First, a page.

The U.N. watchdog for children's rights said the Holy See should
also hand over its archives on sexual abuse of tens of thousands of
children so that culprits, as well as "those who concealed their
crimes", could be held accountable.
The watchdog's exceptionally blunt paper — the most far-reaching
critique of the Church hierarchy by the world body — followed its
public grilling of Vatican officials last month.
"The Committee is gravely concerned that the Holy See has not
acknowledged the extent of the crimes committed, has not taken the
necessary measures to address cases of child sexual abuse and to
protect children, and has adopted policies and practices which have
led to the continuation of the abuse by and the impunity of the
perpetrators," the report said.
The Vatican was expected to issue a statement on the report later on
The U.N. committee on the Rights of the Child said the Catholic
Church had not yet taken measures to prevent a repeat of cases such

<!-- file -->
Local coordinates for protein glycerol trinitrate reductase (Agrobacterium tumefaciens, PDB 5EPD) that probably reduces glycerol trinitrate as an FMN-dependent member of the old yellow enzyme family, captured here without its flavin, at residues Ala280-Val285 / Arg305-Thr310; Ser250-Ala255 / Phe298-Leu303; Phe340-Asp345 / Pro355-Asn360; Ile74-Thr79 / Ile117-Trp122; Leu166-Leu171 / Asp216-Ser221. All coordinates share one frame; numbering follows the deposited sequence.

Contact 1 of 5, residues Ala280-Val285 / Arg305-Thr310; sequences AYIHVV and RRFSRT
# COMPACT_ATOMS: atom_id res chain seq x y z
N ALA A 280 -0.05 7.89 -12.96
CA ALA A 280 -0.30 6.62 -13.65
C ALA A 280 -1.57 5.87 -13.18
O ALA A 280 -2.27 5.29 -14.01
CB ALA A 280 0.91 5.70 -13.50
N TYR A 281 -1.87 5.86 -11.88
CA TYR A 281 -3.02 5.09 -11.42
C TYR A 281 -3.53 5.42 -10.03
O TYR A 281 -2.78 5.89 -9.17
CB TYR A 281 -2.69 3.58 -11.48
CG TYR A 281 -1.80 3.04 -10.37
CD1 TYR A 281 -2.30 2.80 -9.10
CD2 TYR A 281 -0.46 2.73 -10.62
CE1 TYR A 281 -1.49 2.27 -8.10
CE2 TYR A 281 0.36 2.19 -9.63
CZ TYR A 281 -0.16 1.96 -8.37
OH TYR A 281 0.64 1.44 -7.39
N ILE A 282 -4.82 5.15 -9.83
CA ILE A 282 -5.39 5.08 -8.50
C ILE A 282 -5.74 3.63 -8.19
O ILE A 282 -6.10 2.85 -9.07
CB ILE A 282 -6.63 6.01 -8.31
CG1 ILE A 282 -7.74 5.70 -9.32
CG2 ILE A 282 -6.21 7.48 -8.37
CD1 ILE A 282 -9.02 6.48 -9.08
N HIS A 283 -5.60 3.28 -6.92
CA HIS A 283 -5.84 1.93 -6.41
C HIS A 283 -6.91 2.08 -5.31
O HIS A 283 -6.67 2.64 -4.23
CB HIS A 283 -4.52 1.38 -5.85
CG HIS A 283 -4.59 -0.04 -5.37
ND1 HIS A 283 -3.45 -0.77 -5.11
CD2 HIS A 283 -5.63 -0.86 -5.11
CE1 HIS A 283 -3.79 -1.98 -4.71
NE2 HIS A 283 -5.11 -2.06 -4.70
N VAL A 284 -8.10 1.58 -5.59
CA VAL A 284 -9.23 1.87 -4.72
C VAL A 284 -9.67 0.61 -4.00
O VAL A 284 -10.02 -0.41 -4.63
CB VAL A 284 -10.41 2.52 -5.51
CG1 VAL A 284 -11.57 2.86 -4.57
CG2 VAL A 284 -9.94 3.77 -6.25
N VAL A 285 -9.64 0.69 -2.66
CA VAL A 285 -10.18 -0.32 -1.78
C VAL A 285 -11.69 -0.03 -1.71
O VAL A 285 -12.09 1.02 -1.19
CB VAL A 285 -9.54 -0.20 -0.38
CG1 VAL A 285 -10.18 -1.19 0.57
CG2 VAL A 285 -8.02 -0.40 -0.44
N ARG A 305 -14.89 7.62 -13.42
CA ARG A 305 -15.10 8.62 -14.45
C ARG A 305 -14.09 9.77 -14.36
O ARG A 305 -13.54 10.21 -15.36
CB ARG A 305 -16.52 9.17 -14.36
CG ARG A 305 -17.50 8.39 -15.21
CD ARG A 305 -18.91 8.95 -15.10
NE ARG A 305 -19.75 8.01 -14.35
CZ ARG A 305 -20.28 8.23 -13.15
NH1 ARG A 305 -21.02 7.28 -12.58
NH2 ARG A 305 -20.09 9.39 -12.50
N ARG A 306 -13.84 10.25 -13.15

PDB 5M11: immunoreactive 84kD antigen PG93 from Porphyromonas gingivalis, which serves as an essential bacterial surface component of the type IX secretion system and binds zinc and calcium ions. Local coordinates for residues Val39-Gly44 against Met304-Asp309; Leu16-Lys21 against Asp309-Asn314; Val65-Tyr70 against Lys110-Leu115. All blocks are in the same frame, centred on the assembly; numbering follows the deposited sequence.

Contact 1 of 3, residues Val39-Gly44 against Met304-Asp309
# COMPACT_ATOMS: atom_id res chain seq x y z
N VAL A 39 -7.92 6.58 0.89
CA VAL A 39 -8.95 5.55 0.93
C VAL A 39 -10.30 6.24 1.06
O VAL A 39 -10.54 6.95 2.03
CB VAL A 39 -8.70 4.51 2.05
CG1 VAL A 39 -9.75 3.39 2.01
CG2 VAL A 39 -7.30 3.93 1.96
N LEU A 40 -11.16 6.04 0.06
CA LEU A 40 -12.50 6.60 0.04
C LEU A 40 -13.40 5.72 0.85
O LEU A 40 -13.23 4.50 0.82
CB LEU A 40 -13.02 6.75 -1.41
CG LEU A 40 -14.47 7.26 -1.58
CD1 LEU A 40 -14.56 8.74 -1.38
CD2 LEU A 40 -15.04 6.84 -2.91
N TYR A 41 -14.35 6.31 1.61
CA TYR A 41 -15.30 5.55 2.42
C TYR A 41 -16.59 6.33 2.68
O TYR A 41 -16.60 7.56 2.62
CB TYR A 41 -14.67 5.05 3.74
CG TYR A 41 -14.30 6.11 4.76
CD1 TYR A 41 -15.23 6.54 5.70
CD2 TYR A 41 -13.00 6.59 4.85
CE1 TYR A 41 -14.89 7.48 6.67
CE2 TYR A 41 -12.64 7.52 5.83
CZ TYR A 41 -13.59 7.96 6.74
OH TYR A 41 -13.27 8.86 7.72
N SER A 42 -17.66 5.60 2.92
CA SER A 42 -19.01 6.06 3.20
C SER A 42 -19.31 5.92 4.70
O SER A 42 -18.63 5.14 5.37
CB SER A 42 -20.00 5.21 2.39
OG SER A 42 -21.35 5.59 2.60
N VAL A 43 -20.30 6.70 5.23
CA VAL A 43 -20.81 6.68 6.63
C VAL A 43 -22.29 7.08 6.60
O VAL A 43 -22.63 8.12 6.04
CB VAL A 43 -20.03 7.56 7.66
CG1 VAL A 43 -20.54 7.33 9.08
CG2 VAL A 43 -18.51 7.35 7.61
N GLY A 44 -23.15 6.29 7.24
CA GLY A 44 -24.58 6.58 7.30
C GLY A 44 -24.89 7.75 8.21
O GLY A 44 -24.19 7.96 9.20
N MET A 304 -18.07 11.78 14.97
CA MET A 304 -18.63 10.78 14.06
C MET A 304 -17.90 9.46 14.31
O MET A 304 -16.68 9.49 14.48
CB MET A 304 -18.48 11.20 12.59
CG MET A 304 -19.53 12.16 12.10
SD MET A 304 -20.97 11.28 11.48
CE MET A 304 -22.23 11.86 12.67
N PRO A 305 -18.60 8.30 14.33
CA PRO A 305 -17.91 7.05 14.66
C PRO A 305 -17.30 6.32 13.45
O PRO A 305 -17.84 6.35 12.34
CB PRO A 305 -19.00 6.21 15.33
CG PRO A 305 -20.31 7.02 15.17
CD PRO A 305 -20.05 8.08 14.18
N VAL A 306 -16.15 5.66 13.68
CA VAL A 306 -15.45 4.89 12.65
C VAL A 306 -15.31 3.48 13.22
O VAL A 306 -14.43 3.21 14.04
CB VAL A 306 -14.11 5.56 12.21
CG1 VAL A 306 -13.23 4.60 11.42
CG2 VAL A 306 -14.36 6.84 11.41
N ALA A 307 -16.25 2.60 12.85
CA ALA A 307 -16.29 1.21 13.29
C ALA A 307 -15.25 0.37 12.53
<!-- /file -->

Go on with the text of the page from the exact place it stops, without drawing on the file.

as Ireland's Magdalene laundries scandal, where girls were
arbitrarily placed in conditions of forced labor.
It called for an internal investigation of the laundries and similar
institutions so that those who were responsible could be prosecuted
and that "full compensation be paid to the victims and their
A commission created by Pope Francis in December should investigate
all cases of child sexual abuse "as well as the conduct of the
Catholic hierarchy in dealing with them," the report said.
Abusers had been moved from parish to parish or other countries "in
an attempt to cover-up such crimes," it added.
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"Due to a code of silence imposed on all members of the clergy under
penalty of excommunication, cases of child sexual abuse have hardly
ever been reported to the law enforcement authorities in the
countries where such crimes occurred," the U.N. body said.
At a public session last month, the committee pushed Vatican
delegates to reveal the scope of the decades-long sexual abuse of
minors by Roman Catholic priests that Pope Francis called "the shame
of the Church".
The Holy See's delegation, answering questions from an international
rights panel for the first time since the scandals broke more than
two decades ago, denied allegations of a Vatican cover-up and said
it had set clear guidelines to protect children from predator
(Additional reporting by Philip Pullella
in Rome; editing by Andrew Heavens)
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